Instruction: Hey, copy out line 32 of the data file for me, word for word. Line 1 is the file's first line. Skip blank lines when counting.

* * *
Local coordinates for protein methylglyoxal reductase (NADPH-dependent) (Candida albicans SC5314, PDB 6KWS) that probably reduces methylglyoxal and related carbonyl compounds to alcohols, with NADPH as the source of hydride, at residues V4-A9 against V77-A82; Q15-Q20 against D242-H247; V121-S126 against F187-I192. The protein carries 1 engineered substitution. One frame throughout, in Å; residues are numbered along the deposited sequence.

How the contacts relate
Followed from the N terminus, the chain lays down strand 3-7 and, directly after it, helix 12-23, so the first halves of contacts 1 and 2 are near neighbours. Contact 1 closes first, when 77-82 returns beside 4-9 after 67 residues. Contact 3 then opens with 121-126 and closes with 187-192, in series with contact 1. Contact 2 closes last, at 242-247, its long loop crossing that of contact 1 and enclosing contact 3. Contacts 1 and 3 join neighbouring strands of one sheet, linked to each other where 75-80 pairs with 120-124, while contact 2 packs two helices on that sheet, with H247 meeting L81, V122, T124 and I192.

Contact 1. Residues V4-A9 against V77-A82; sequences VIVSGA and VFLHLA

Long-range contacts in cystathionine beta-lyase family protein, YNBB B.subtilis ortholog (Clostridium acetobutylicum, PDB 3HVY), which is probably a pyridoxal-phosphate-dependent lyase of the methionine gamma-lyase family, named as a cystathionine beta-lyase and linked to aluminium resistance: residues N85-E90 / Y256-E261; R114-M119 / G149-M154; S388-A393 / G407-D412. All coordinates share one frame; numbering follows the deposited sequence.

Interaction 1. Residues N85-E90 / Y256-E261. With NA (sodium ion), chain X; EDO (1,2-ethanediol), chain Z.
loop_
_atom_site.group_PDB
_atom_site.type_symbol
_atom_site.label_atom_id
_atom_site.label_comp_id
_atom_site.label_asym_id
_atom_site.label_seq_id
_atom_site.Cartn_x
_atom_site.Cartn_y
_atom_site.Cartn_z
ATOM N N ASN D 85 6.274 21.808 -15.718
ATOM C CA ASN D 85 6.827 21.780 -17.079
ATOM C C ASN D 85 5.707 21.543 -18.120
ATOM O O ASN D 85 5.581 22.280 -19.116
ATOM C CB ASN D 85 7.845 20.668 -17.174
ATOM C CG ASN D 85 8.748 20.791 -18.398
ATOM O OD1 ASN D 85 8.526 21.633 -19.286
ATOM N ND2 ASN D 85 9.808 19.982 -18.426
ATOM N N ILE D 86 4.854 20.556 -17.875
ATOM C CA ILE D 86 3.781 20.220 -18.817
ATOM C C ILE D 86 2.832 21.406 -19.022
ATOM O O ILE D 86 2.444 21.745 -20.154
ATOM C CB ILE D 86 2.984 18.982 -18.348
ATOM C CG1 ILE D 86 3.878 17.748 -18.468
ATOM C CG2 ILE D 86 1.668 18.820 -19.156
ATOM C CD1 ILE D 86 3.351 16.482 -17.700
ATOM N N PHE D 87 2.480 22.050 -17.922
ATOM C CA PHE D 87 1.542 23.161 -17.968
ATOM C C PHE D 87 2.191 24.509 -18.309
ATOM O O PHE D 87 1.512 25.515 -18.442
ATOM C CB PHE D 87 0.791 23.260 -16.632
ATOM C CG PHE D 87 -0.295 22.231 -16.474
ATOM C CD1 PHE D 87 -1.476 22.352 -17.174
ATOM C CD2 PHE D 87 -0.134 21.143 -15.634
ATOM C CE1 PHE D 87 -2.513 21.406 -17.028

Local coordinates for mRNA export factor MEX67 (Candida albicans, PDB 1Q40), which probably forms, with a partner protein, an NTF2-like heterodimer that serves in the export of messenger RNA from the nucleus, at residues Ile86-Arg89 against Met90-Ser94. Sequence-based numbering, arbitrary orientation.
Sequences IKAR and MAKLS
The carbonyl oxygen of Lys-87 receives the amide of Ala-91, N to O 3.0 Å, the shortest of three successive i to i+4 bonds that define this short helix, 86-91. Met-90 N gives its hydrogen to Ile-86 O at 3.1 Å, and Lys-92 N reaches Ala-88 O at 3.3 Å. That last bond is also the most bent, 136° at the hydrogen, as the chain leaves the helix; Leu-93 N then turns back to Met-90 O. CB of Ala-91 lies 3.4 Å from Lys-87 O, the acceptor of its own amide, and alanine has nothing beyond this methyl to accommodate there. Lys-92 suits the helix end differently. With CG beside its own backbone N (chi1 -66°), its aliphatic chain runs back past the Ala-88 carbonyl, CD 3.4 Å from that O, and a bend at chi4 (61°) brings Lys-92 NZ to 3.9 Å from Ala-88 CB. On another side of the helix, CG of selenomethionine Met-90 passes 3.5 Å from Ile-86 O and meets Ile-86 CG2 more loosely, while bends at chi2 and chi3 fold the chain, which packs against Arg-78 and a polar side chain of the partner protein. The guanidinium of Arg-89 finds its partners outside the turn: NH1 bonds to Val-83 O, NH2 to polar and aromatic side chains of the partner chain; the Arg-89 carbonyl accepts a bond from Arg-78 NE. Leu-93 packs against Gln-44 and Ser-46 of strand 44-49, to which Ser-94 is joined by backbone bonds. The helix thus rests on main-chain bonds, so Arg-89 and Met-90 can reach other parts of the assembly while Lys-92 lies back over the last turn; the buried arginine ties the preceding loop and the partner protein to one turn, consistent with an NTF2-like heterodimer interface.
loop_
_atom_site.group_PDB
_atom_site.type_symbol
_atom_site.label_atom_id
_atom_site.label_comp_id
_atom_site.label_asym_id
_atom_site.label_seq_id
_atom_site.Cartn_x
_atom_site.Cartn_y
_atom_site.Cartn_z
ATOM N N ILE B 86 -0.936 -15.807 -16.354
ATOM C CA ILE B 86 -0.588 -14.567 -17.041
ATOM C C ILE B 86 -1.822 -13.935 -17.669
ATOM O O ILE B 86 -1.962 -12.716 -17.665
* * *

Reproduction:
ATOM C CD1 ILE D 86 3.351 16.482 -17.700